Musicnotes: We know you’re an accomplished trumpet player. Have you composed as well? Can you describe your experience in playing with the Millennial Choirs & Orchestras (MCO)?

JS: I have!  Not to the extent that Lindsey has, but I have one arrangement for 6 trumpets published through Hickman Music Editions.  I was a student of David Hickman (ASU) and he started a publishing company the year that I composed “Fanfare of the Bells.”  A group of students made a recording of it several years later.  Additionally, it has been performed several times for the International Trumpet Guild Conference, which is held every summer and features some of the world’s greatest trumpet artists.  Apart from that, I enjoy co-authoring the piano accompaniments to Lindsey’s solos.  David does most of the ground-work, but I do quite a bit of tweaking and editing to make the accompaniment really shine.

As for Millennial Choirs and Orchestras, I’m a volunteer musician for the organization and I do concerts with them every May and December.  I’m currently principal trumpet and am preparing to record another Christmas album with them this summer.  I performed on their “O Holy Night” and “To Be American” albums.  MCO is the biggest choral organization in the world with groups in Arizona, California, Utah, Idaho, and Texas.  If you are musically inclined and looking for an outlet, it’s a fabulous group to become involved with.

Musicnotes: Did you always want to be involved in the music business? Is there anything that you’ve found surprising about the business side of things?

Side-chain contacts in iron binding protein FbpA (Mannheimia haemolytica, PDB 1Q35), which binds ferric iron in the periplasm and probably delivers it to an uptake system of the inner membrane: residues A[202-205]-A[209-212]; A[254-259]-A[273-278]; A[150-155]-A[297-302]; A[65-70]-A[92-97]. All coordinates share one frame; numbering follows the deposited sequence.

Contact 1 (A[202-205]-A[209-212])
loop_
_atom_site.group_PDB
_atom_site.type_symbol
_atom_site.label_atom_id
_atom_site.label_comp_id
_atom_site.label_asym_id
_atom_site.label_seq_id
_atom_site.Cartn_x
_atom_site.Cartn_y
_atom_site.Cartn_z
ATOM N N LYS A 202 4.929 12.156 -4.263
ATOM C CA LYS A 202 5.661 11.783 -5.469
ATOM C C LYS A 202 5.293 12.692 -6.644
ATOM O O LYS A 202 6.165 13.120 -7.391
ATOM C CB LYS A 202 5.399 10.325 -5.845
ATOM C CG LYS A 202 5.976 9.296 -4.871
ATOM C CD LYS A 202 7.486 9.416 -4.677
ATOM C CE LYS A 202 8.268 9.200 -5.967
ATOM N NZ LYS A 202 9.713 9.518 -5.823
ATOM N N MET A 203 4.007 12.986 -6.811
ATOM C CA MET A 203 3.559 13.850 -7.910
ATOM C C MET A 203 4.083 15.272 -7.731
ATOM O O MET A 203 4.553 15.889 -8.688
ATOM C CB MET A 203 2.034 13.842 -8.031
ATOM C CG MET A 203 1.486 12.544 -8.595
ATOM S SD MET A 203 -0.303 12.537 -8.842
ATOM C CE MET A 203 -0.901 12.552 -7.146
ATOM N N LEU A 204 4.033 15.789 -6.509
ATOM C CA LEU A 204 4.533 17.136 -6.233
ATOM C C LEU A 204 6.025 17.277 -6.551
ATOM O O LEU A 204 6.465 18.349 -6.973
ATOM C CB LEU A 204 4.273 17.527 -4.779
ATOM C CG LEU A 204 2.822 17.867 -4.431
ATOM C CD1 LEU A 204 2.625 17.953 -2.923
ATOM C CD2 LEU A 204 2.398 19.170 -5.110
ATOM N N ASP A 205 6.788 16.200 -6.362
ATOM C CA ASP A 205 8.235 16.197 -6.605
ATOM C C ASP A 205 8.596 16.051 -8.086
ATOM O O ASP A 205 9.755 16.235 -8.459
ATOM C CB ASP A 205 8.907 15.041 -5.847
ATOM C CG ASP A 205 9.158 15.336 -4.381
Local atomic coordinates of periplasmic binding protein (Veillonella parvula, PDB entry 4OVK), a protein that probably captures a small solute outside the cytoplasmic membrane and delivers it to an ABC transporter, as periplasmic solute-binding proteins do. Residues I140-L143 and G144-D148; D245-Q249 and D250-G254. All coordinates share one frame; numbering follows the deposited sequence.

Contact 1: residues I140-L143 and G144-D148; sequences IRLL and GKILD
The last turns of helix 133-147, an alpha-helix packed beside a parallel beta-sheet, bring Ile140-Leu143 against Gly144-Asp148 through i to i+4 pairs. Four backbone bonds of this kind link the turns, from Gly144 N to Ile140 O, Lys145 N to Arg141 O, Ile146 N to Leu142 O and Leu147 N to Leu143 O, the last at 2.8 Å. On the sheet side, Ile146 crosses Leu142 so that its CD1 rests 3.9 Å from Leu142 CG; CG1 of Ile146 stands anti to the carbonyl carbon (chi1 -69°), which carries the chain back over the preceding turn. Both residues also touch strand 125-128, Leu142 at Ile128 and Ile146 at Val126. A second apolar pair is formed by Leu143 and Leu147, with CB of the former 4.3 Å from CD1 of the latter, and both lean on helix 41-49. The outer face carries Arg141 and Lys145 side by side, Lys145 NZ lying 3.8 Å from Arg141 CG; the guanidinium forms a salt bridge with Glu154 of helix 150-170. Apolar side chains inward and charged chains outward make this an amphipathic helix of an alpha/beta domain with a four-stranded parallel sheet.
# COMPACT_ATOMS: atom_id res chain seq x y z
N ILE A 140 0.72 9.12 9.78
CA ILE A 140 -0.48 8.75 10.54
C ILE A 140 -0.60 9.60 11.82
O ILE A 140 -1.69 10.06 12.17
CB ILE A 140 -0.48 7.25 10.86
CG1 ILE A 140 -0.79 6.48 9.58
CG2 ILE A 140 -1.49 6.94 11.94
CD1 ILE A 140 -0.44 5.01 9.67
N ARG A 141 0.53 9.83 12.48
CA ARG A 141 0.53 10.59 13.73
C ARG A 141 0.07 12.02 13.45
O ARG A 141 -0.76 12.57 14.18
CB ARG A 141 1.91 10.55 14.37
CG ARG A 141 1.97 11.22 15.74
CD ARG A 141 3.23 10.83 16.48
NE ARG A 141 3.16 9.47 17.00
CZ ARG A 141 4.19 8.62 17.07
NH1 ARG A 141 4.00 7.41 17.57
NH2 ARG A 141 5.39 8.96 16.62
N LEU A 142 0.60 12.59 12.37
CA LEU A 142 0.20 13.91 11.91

JS: I absolutely love working for Lindsey.  When I majored in music I honestly wasn’t sure how I was going to use it.  Getting a job with an orchestra is EXTREMELY competitive these days, and I wasn’t passionate enough about classical music to make it my only focus.  I enjoyed teaching private trumpet lessons from home and I occasionally get paid to do solo or group performances during holiday time. One thing I’ve learned is that my plans never quite turn out as planned, and, in hindsight, thats ultimately been a very good thing.  I’m very happy with the life experiences and career paths that I have had as a result.

Growing up, I never saw myself working for a pop artist, and firefighting over the summer wasn’t part of my life-plan either… it just kinda fell into my lap and it felt right, so I did it!  As for the business side of things, watching Lindsey grow, learning how all the new members of her team work together to get things done, and being a moving part of that constantly evolving machine in an industry that is constantly changing has been a consistent learning process.  Marketing strategies change, policies must be adjusted, priorities evaluated.  Sheet music isn’t typically management’s top priority; it isn’t the biggest money-maker and it can be complicated to grant all the right shares to the right people (producers, co-authors, etc.).  But it’s important enough to Lindsey and I that management helps us with the legal side so that we can keep it coming.

Musicnotes: What does a typical workday look like for you (you know, aside from your other endeavors like fighting fires and whatnot)?